McCurley was introduced to the drone craft via the Predator at Creech Air Force base located 45 minutes from the Las Vegas strip. The Predators were not armed, but they “could reach altitudes of up to twenty-five thousand feet and fly for more than 20 hours without refueling.” They were unarmed, but compared to a conventional bomber or fighter plane, they possessed almost mystical optical equipment. Infrared, night vision, and photographic lenses sensitive enough to secretly identify the face of a terrorist were capabilities that made the new aircraft ideal for surveillance missions in the war on terror.
At first, McCurley found the very basics of flying a drone frustrating. Despite his many flight certificates and hours in multiple types of U.S. Air Force planes, he found himself experiencing extreme difficulty simply flying and landing the two-thousand-pound craft. He had been taught to use all his senses to successfully fly a plane. Behind the keyboard of a drone, a pilot senses little. There is no engine noise, no buffeting from air pockets. A drone pilot is cocooned thousands of miles from his craft, reacting to colored cursors on a monitor. Embedded in this distance is a latency of three to seven seconds. In other words, the pilot can move the stick, pedals, or push buttons on the keyboard, but must wait for the aircraft to react. Three to seven seconds can be an eternity for a pilot trained to fly a traditional aircraft. A Predator, or Reaper, pilot must anticipate the craft’s response without actually being in the craft.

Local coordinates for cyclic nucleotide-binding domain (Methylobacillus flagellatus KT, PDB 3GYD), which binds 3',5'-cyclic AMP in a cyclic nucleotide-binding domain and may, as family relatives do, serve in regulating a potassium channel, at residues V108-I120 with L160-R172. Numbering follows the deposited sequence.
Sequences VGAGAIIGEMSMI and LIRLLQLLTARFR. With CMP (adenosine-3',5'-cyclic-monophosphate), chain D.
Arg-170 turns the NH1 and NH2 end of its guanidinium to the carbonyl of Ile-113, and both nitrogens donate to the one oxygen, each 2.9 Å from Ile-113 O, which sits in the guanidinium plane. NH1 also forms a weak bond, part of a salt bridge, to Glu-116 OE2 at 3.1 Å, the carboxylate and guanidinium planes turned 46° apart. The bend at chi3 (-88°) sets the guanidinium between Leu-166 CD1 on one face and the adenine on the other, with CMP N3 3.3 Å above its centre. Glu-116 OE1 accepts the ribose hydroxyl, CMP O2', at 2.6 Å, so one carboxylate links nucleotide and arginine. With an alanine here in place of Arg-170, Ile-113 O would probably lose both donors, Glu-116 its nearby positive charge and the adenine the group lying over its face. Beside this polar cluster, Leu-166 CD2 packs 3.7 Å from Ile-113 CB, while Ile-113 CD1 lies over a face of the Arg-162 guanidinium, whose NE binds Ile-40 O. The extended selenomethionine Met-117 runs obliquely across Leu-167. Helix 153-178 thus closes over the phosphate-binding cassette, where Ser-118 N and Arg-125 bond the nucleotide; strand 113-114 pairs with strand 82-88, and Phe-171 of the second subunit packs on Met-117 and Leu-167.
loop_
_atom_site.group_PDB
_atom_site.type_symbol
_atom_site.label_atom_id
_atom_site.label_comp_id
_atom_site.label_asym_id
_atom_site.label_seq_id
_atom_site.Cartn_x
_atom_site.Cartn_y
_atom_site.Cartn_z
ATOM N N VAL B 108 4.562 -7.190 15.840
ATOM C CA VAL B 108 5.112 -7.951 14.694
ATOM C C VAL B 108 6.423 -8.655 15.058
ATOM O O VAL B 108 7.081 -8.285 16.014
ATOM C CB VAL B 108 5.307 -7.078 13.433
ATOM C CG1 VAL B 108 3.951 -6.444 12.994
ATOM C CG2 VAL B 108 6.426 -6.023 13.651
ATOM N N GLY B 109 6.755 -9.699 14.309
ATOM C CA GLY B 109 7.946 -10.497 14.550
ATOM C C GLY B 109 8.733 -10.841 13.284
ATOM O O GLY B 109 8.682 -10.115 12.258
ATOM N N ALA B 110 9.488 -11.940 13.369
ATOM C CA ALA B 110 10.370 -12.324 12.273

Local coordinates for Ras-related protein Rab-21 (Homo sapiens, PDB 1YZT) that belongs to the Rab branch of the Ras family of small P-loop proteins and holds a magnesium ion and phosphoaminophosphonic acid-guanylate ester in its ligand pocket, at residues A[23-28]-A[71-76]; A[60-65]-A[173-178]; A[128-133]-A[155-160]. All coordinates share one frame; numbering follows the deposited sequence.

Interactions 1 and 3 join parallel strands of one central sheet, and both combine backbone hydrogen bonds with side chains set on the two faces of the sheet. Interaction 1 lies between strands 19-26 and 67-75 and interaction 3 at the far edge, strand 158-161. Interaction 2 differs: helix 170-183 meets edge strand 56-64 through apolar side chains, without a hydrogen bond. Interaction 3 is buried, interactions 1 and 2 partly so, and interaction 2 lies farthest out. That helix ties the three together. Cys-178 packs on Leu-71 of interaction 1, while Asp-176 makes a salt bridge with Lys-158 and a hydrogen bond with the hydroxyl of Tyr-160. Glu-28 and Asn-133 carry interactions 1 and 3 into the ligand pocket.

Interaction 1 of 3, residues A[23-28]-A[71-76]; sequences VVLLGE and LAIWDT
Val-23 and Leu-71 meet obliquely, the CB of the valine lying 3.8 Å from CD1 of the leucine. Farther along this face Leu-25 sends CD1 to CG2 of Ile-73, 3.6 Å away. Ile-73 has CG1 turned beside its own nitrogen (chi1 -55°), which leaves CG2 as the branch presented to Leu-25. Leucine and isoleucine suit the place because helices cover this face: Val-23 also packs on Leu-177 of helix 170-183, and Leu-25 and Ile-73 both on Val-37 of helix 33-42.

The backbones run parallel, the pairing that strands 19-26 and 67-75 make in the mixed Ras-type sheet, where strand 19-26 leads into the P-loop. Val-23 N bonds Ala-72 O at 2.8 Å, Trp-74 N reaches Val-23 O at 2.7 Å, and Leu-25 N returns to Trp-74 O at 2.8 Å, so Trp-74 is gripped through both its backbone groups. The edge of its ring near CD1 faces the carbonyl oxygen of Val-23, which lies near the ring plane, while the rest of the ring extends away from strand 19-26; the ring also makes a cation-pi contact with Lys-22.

After training, he began to fly surveillance missions from his converted Sea-Land container in the Nevada desert. Airmen located on forward bases in the Middle East would launch the fragile and ungainly craft locally. McCurley and a sensor operator would take control via satellite once the machines were airborne. Flying 25,000 feet above an oblivious target was hardly breathtaking. At one point, they tracked a courier for 60 consecutive days, 24-seven. These were called “pattern of life” missions and frequently led to other couriers or cell leaders. “Do that for weeks on end and flying the Predator was more like working in a factory. All of the sexiness of being a pilot was gone.”